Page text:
Pioneer Homes in Grey County in the 1840s Offered Only Basic Amenities

Pioneer Homes in Grey County in the 1840s offered only basic amenities. Homes were basic because clearing the land to earn a living to survive were of paramount importance for those embarking on a new life.


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If you're looking for a home these days, there are any number of ways to shop around. But when settlers arrived in this area in the 1840s, acquiring property and a home was much different. 

After an arduous trek overland along the Garafraxa Road, the newcomers to the region headed to the land agent's office. Here he applied for a patent on a plot of land. 

There usually was no need to have money to acquire land. Instead the pioneer applied for a land grant. Upon examination of the application, the land agent would issue a ticket to the applicant. 

The ticket was not a deed, but rather a permit which allowed the settler to locate himself on a 50-acre tract of land. In order to acquire the patent or deed, the settler had to fulfil certain obligations. 

The primary obligation of this system required that the settler build himself a shelter on the property and clear at least one-third of his acreage and sow a crop. 

This duty had to be completed within four or five years of the date of the ticket's issue. 

However, in many cases the time frame was ignored if it appeared that the settler was making an honest effort to fulfill his obligations. Once these requirements were met, the settler received his patent for the land. 

Today, houses might feature cathedral ceilings, a whirlpool bath, and perhaps a double garage. Others will contain such amenities as an in-ground swimming pool, a den, a family room, and five bedrooms.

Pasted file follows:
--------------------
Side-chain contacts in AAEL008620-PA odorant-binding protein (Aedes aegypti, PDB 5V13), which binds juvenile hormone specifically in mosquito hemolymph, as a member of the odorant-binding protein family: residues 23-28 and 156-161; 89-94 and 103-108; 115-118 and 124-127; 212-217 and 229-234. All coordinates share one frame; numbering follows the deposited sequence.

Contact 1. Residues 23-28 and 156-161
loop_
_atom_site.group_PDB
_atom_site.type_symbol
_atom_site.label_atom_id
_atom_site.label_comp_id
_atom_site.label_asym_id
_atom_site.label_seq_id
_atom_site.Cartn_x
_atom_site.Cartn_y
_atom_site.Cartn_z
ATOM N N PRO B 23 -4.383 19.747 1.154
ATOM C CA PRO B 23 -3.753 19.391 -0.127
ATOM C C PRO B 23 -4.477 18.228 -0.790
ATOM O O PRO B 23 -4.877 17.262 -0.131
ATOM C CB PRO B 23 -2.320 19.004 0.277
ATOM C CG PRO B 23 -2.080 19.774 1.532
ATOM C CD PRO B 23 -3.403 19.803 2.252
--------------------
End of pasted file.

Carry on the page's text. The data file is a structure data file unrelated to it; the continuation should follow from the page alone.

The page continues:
One hundred and fifty years ago in this area, someone looking to purchase a home would find things to be very different. 

The first permanent pioneer homes were usually made of logs, and were 10 to 12 feet high with a pitched roof. The settlers' homes did not feature a spiral staircase to the second storey. Instead, a rope ladder was used to climb to the sleeping area above. The upper level was one room where the entire family would sleep. More affluent families might hang rugs or blankets to provide some form of privacy for its members. 

Pioneer homes did have central heating — after a fashion. 

In some of the early homes part of the roof was left uncovered. Directly below this window on the heavens, a fire pit was built. The fire was kept burning most of the day, as it not only provided warmth for the family but also served as a stove for cooking. 

Some of today’s homes contain two, sometimes three bathrooms. The bathrooms in pioneer homes were outhouses located a short distance from the home. The bathtub was in the house, but it did not have any plumbing attachments. 

Instead, large kettles of water were heated over the fire pit, and then poured into the tub. Often the tub was set in the middle of the kitchen floor and once one person had taken a bath, another member of the family would climb into the same water and bathe. Once everyone had bathed, the tub was emptied, and put aside until it was needed to wash the family's clothes. 

The floors of the pioneers' homes were not covered with tiles, linoleum, or even polished hardwood. Instead, some homes had rough-hewn cedar planks. But more often the homes had only dirt floors. 

When one looks at home listings these days, I wonder how many you will find that feature a "portable" bath tub. 

A version of "Pioneer Homes in Grey County in the 1840s Offered Only Basic Amenities," originally appeared in my Local History column in the January 21, 2000 edition of the Owen Sound Sun Times.

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